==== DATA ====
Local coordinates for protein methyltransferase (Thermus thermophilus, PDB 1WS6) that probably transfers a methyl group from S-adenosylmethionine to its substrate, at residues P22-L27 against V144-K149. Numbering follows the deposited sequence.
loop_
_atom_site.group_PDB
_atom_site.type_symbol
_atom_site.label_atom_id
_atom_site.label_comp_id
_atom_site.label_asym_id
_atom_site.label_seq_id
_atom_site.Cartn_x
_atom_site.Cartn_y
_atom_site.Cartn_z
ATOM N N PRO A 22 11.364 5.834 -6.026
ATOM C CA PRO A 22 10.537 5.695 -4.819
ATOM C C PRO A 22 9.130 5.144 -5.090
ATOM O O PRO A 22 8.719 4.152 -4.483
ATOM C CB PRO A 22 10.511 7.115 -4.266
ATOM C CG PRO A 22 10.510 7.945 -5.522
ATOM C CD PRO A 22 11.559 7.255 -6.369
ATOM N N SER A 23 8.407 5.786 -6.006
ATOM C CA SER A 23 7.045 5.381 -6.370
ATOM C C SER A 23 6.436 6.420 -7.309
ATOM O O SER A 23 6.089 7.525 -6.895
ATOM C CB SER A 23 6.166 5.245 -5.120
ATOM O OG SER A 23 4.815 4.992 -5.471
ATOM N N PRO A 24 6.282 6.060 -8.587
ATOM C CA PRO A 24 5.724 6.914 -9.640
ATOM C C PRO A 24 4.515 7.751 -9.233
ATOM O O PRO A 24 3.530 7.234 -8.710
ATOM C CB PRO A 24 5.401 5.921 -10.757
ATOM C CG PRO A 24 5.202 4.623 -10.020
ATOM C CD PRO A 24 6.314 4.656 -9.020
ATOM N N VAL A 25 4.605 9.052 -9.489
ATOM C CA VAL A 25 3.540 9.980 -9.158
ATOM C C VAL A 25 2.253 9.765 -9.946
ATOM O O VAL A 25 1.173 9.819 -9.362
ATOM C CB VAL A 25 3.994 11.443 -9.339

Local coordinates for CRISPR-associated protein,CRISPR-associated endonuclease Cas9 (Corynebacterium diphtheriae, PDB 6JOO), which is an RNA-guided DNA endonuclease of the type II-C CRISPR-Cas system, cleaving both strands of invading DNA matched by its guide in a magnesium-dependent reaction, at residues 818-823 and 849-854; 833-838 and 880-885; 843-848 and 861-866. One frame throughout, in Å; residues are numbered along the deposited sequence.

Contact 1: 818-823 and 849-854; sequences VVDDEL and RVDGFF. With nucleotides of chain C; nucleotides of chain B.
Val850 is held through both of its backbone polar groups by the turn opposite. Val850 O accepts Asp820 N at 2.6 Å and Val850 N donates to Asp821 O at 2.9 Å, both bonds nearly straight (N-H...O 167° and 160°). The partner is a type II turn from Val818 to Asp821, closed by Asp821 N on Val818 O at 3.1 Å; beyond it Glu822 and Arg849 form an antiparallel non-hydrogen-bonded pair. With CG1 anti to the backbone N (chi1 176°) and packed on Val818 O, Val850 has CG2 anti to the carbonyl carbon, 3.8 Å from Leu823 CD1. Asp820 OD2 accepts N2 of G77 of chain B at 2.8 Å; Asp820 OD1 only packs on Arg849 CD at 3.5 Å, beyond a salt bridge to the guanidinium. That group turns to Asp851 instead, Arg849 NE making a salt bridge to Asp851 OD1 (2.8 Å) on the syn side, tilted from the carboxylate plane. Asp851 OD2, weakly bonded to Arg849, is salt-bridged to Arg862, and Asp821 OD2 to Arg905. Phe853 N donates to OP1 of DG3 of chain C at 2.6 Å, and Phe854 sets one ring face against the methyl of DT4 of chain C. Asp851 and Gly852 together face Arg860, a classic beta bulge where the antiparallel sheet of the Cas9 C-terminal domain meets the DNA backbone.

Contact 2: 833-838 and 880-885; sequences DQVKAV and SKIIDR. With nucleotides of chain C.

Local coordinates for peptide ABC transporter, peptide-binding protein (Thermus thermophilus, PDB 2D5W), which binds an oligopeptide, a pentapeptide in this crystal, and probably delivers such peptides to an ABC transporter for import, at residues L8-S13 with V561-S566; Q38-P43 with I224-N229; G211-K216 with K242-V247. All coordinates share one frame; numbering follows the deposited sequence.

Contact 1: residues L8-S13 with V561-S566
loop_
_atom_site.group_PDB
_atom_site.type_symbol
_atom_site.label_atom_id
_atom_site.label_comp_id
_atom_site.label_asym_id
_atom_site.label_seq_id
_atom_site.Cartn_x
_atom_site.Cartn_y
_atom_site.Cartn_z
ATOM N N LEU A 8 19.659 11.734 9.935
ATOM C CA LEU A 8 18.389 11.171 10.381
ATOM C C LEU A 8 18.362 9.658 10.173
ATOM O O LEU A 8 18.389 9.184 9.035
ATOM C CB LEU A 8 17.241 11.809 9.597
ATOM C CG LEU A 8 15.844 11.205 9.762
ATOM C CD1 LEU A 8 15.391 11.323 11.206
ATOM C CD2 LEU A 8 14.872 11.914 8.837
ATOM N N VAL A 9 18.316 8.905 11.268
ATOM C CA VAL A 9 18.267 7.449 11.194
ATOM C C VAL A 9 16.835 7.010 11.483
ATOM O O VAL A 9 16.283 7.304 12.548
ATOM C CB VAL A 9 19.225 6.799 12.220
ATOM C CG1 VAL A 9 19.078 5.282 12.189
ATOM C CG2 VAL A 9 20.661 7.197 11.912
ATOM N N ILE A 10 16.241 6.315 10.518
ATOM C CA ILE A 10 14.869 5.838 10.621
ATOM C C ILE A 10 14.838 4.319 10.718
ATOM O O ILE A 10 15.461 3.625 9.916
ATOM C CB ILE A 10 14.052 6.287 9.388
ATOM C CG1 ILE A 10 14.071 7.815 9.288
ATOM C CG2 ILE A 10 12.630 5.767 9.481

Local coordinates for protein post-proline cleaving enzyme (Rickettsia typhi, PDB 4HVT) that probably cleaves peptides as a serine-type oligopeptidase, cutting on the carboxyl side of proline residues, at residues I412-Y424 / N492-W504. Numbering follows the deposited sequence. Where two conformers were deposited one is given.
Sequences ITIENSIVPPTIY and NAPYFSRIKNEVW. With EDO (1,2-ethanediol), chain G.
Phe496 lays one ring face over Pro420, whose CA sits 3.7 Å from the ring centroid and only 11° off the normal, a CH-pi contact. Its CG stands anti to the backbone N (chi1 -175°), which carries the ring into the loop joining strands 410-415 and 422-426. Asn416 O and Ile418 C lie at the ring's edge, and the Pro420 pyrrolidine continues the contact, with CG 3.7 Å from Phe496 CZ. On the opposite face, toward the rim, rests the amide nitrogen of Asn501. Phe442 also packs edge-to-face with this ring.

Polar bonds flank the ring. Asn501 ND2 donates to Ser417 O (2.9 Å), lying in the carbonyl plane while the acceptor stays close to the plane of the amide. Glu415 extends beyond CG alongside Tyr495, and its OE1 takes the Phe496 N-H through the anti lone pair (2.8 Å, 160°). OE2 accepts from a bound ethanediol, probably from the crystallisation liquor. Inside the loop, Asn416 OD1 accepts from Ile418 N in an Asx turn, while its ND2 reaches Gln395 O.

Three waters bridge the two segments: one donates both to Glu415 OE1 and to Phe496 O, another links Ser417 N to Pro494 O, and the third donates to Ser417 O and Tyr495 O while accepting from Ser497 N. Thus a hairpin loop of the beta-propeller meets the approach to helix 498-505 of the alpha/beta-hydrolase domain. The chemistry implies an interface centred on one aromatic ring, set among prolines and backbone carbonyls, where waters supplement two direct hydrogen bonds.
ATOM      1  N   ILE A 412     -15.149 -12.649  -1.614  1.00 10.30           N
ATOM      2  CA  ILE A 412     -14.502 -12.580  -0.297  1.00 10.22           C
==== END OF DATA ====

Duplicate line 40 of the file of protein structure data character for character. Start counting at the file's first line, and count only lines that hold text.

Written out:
Contact 2: 833-838 and 880-885; sequences DQVKAV and SKIIDR. With nucleotides of chain C.